The Great Dismal Swamp

PrintPrintEmailEmail

Before the Civil War, most of the men who cut timber or shingles for the Dismal Swamp Company were slaves. They poled slim rafts up the canals or drove two-wheel mule carts along corduroy roads made of gum tree logs sunk into the peat. Many of the men had dug the canals they worked, and they lived in semiautonomy in shantytowns deep in the forest where white men rarely ventured. The Dismal Swamp became their domain. “There was an understanding between the whites and the blacks,” Royster explains. “The blacks would live in the swamp several days a week, and as long as they provided a certain quota of logs or shingles, the whites were satisfied and left them alone.”

 

Not all blacks who worked in the swamp were slaves though. Some saved up and bought their freedom, and others were escaped slaves in hiding. According to Tommy Bogger, a historian at Norfolk State University, slaves began running away to the swamp in the late 1600s. There is heated debate among scholars about whether colonies of them could have survived independently there, but Bogger is convinced there were small groups that discreetly hired themselves out to shingle crews in exchange for food and provisions. No one has any hard evidence either way, but truth or fiction, the idea of escaped slaves living together in the swamp seized America’s imagination. Henry Wadsworth Longfellow wrote a poem in 1842, “The Slave in the Dismal Swamp,” envisioning a tragic, hunted being living “like a wild beast in his lair.” Another Northerner inspired by the swamp was Harriet Beecher Stowe. In Dred: A Tale of the Great Dismal Swamp , her 1856 follow-up to Uncle Tom’s Cabin , the fictional son of the real-life insurrectionist Denmark Vesey escapes slavery, takes refuge in the Great Dismal, and is tracked down by slave hunters. The tales that whites created about Dismal Swamp runaways have proved far more durable than any memory of whatever lives ex-bondsmen actually led there.

Just below Portsmouth, Virginia, the 351-year-old community of Deep Creek is home to some 2,500 farmers and shipyard workers, among whom motorcycles, tattoos, and NASCAR T-shirts are popular. A century and a half ago, Deep Creek was a mill town where on Saturday nights lumberjacks and riverboatmen caroused with local women and played card games. It was a life that was possible only because the town was the gateway to the Dismal Swamp Canal, the main north-south artery through the wetlands. When the idea of a canal connecting the Albemarle Sound, in North Carolina, with the Chesapeake Bay was first proposed to Washington, he hesitated. But encouraged by both Thomas Jefferson and Patrick Henry to link the states he agreed, and in 1793, 30 years after his swamp adventures began, he started the great canal. Teams of slaves spent 19 years digging it. First opened to navigation in 1 805, it ran 22 miles from Deep Creek down to South Mills, North Carolina. But it was little more than a muddy gulch, and the Feeder Ditch was dug in 1812 to raise its water level. By the 1830s nearly 200 miles of ditches, towpaths, and railroads had been built into the Great Dismal, allowing more people in than ever before. After the Civil War, everything changed. Slate and tin became the roofing materials of choice, because, unlike cedar, they didn’t burn. The Albemarle and Chesapeake, a river canal to the east, siphoned off shipping. Bypassed and ignored, the Dismal Swamp Canal fell into disrepair. The swamp’s timber industry also declined, as old-growth stands of juniper and cedar dwindled, and in 1899 the company sold its property to the logging king William Nelson Camp, who built it into the Union Camp Company, for the bargain price of $76,500. Thirty years later the federal government bought the canal for $50,000.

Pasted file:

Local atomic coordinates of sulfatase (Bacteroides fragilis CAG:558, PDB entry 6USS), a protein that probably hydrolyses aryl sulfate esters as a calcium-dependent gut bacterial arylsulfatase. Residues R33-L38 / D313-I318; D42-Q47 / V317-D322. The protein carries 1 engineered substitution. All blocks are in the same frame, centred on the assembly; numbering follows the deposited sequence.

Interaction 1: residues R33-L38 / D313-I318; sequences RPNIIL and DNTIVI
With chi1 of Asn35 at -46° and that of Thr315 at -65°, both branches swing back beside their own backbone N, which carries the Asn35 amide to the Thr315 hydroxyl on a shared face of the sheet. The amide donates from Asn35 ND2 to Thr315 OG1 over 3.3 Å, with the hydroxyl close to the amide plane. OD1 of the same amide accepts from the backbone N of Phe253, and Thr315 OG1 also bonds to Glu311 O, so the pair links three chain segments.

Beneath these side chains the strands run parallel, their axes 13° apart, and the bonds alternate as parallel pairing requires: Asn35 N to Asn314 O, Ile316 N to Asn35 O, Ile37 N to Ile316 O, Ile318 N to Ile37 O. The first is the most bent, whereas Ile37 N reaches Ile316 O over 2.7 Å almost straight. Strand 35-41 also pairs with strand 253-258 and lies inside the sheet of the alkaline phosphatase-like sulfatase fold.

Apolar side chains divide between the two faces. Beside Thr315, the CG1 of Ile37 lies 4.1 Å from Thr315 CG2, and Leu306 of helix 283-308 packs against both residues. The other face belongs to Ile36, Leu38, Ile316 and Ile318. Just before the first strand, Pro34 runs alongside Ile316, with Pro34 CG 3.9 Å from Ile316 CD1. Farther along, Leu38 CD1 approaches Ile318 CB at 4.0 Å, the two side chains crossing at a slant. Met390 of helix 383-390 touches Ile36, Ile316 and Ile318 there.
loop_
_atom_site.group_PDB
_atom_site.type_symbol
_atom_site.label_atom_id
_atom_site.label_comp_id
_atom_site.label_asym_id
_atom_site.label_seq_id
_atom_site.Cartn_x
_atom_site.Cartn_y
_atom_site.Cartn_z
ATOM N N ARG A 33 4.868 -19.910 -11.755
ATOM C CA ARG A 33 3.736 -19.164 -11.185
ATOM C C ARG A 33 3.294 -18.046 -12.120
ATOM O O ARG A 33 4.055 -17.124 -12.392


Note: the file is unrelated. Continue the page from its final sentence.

As I drove down Route 17, which runs alongside the Dismal Swamp Canal, I came to an intersection, at Glencoe Road, that locals call Wallaceton. By the water stood the ramshackle remains of the canal superintendent’s house, the only original Dismal Swamp Canal Company building still in existence. Across the road was a weathered blue house that belongs to descendants of George and Elizabeth Wallace. In her Civil War diary, Mrs. Wallace told how in 1862 her family farm became a no man’s land, occupied in turn by both Union and Confederate armies. Before the war was over, Federal bullets killed one of the Wallace’s sons and wounded another.

If you stand 515 feet north of the Virginia-Carolina border on Route 17, you will be on the original state line before it was moved in a resurvey in 1887. This was the site of one of the most notorious and colorful places in the swamp, the Lake Drummond Hotel, opened in 1829. It straddled the border and advertised itself as catering to “all the purposes of life as eating, drinking, sleeping, marrying, dueling....” During its more than 20 years, the 128-foot-long lodging acquired a reputation for duels, trysts, and weddings that took advantage of North Carolina’s lenient marriage laws. According to Bland Simpson, all you had to do to avoid Virginia’s rules was walk across the hall to the other state. Along the nearby roads you can see the remains of nineteenthcentury clapboard farmhouses, overgrown with trees, standing next to the modest tract houses that are their successors. Little graveyards with weathered headstones huddle in some places.